Each mixture was knife-coated at a thickness of 125 μm onto a 50 μm-thick, silicone-coated release paper. In a nitrogen-rich chamber (i.e., about 250 ppm oxygen), the coated samples were exposed to UV radiation for 145 seconds, one-third of the time at an intensity of 1.0 mW/cm2 and the remaining two-thirds at an intensity of 2.2 mW/cm2 (as measured by a UVIMAP™ radiometer).

Each sample was evaluated for peel adhesion and shear strength. Test results for each sample are compiled below in Table XII.

              TABLE XII______________________________________72 hour 90° Peel Adhesion1               Shear Strength (min)Example No.   (N/dm)          Room Temp.2                               70° C.3______________________________________29      220             10,000+      34030      205             10,000+     220031      230             10,000+     10,000+______________________________________ 1 Tests performed on stainless steel. 2 12.7 mm × 12.7 mm overlap area with a 1 kg load. 3 25.4 mm × 12.7 mm overlap area with a 500 g load.

The data of Table XII show that, to provide a PSA with a shear strength of at least 10,000 minutes at 70° C., as little as 0.3 pbw AcAc can be present in the coatable composition.

3. Type III compositions

a. HDDA

A master batch (hereinafter "syrup #2) of the following monomers was prepared: 90 pbw IOA, 10 pbw AA, and 0.04 pbw IrgacureO 651 photoinitiator.

A series of samples containing 100 pbw of syrup #2 and from 0 to 0.100 pbw HDDA were prepared. The samples were purged with nitrogen and exposed, in bulk, to UV radiation until each reached a viscosity of about 3000 cP. To each coatable composition was added 0.100 to 0 pbw HDDA, so that the total amount of HDDA added to each sample was 0.100 pbw.

Each mixture was knife-coated at a thickness of 125 μm onto a 50 μm-thick, silicone-coated release paper. In a nitrogen-rich chamber (i.e., about 190 ppm oxygen), each &these coated samples was exposed to UV radiation for 145 seconds, one-third of the time at an intensity of 1.0 mW/cm2 and the remaining two-thirds at an intensity of 2.2 mW/cm2 (as measured by a UVIMAP™ radiometer).

Each sample was evaluated for peel adhesion and shear strength. Test results for each sample are compiled below in Table XII.

              TABLE XIII______________________________________Amt. of HDDA (pbw)           ShearBefore      After    72 hour 90°                            Strength (min)Example  syrup    syrup    Peel Adhesions                              RoomNo.    prep.    prep.    (N/dm)    Temp. 70° C.______________________________________C8     0.000    0.100    230       10,000+                                      18032     0.001    0.099    210         8396                                      17533     0.005    0.095    210       10,000+                                      41034     0.010    0.090    210       10,000+                                      47035     0.050    0.050    190       10,000+                                      240036     0.060    0.040    220       10,000+                                    10,000+37     0.100    0.000    240       10,000+                                    10,000+______________________________________ 1 Tests performed on stainless steel. 2 12.7 mm × 12.7 mm overlap area with a 1 kg load. 3 25.4 mm × 12.7 mm overlap area with a 500 g load.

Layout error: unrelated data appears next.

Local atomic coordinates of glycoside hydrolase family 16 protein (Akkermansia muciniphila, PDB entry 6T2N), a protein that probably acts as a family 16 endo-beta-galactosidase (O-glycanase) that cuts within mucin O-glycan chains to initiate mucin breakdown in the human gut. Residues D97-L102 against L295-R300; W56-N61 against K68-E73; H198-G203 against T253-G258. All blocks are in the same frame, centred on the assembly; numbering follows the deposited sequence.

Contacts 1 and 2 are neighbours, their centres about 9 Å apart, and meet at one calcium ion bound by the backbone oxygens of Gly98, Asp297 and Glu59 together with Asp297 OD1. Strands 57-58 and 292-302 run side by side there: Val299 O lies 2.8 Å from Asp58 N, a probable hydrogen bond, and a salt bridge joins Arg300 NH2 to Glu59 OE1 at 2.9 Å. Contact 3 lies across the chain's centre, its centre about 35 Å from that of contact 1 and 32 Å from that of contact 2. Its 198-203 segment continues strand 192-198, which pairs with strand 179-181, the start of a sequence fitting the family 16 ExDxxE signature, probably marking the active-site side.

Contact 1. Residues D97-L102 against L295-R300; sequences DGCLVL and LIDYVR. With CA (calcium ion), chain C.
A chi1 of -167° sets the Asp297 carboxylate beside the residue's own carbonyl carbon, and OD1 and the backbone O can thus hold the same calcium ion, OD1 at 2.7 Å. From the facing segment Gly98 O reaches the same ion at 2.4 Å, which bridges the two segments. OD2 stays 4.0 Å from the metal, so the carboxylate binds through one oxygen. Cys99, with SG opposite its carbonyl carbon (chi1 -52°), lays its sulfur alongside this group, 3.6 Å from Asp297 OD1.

The data of Table XIII show that PSAs prepared from compositions originally containing 0.060 or more pbw HDDA (i.e., examples 36 and 37) exhibit shear strengths of at least 10,000 minutes at room temperature and 70° C. Compositions containing less than 0.01 pbw HDDA can be used to make PSAs, but the concentration of units comprising pendent ethylenic unsaturation is too small to obtain good shear strength at elevated temperatures. All of the compositions exhibit better properties than the comparative example where HDDA was added to the composition after it had been polymerized to a coatable viscosity.

b. Other PUCs

A number of samples containing 100 pbw of syrup #2 and from 0 to 1.0 pbw of various PUCs were prepared. These samples were purged with nitrogen and exposed to UV radiation (as described in the previous examples) until they reached a coatable viscosity. To each composition was added the desired concentration of a PUC. Each composition was then coated onto silicone-coated release paper (as described in the previous examples).